Having lived in Wellesley Township nearly all his life and worked for the township for 33 years, Frank Friedmann is a fitting recipient for the township’s senior of the year honours, say organizers of the award.
Friedmann was mayor of Wellesley for nine years in the 1990s, but before that he spent 21 years as roads superintendent and served a term as councillor.
He was born in Linwood and has lived there all his life except for a few years spent out west. His father, Simon, was a councillor and deputy reeve in the 1940s, and Friedmann developed an interest in municipal politics and how the township was run.
“I suppose it was following in the footsteps of my dad – sometimes it runs in the blood,” he chuckled.
In the 1950s, he had a hankering to go out west, where he got a job with surveyors working on the Trans Canada Highway in the Banff area.
That job launched another lifelong interest in infrastructure and municipal works. After serving a term as councillor in the late 1960s, Friedmann got a job with the township’s roads department.
He later decided to run for mayor in 1991 after he was fired from the roads superintendent position over personality conflicts with the mayor of the day. Friedmann won that election and was re-elected for two more terms, until he stepped down in 2000.
During his time as mayor, Friedmann presided over the expansion of the sewer system in Wellesley Village and the installation of new water systems in Wellesley and St. Clements. He also served through the Harris years, when the provincial government was cutting back on spending and downloading services to the municipal governments.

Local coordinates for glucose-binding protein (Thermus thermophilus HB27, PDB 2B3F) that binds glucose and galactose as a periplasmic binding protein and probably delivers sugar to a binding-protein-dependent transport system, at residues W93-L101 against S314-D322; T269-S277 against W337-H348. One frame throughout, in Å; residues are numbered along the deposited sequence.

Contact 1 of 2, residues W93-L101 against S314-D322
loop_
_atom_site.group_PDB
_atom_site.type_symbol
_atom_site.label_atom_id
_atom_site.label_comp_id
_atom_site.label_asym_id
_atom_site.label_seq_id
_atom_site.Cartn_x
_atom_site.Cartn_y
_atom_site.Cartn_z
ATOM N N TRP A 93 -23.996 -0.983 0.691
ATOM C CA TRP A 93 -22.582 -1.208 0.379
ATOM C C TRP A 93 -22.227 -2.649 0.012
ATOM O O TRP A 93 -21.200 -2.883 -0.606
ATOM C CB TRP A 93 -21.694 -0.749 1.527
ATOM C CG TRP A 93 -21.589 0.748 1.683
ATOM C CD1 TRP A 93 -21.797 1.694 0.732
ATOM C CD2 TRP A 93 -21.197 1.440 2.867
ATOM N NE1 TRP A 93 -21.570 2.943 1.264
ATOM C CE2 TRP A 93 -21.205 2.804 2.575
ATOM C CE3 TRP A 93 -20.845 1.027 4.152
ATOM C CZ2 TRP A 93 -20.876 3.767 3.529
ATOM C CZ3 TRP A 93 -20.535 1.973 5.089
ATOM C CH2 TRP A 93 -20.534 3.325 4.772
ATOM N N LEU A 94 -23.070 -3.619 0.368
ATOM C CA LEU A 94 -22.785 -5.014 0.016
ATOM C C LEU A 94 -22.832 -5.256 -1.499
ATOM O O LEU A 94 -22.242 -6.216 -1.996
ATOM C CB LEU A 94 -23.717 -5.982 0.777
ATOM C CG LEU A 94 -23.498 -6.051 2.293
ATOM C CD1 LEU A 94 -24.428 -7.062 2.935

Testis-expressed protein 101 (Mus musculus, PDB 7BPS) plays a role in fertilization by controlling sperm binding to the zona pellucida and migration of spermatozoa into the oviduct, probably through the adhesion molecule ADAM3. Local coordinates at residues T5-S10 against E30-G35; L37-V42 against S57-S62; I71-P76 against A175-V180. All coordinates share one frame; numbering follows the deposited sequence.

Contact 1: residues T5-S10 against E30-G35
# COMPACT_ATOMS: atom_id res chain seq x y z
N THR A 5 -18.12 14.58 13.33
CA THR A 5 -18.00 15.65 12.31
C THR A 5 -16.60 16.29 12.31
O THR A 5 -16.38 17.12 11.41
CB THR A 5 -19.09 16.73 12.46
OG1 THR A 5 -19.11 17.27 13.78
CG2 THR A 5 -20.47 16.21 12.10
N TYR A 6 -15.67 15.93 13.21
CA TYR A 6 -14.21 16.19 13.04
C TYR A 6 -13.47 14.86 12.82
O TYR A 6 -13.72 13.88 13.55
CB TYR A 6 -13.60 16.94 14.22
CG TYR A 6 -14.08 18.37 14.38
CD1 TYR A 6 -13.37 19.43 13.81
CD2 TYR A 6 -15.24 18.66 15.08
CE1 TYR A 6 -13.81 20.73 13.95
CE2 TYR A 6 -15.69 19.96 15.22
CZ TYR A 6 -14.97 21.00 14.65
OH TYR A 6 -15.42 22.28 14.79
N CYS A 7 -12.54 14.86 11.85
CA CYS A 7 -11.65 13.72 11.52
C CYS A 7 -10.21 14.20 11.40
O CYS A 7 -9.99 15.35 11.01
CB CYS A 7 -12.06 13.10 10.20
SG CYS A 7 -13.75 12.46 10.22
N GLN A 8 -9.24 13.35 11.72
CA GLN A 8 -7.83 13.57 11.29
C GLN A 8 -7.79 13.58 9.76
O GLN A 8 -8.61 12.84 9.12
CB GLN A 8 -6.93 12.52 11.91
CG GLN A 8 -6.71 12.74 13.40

“It was a pretty hectic squeeze on for money. … It’s a little different today; they’re throwing money around pretty free and easy today,” he observed.
Friedmann still maintains an interest in both municipal politics and infrastructure, and he was glad to hear recent announcements of federal and provincial funding for roads and bridges.
“There’s a tendency to hold back on the large expenditure items because of money, of course, so I think it’s a good thing the senior levels of government are coming up with the money to catch up on the backlog of these things that has built up over the years.”
Friedmann is still an active volunteer with the Linwood Lions Club, where he has run the annual hockey pool for the last 15 years.
He’s also on the board of directors for the Waterloo Wellington Community Futures Development Corporation, which offers assistance to rural businesses. Friedmann was invited to help with the organization when it was still in its infancy, and he said it’s been interesting to watch it grow.
“To get in at the start and see it develop was really rewarding, and it’s going well today.”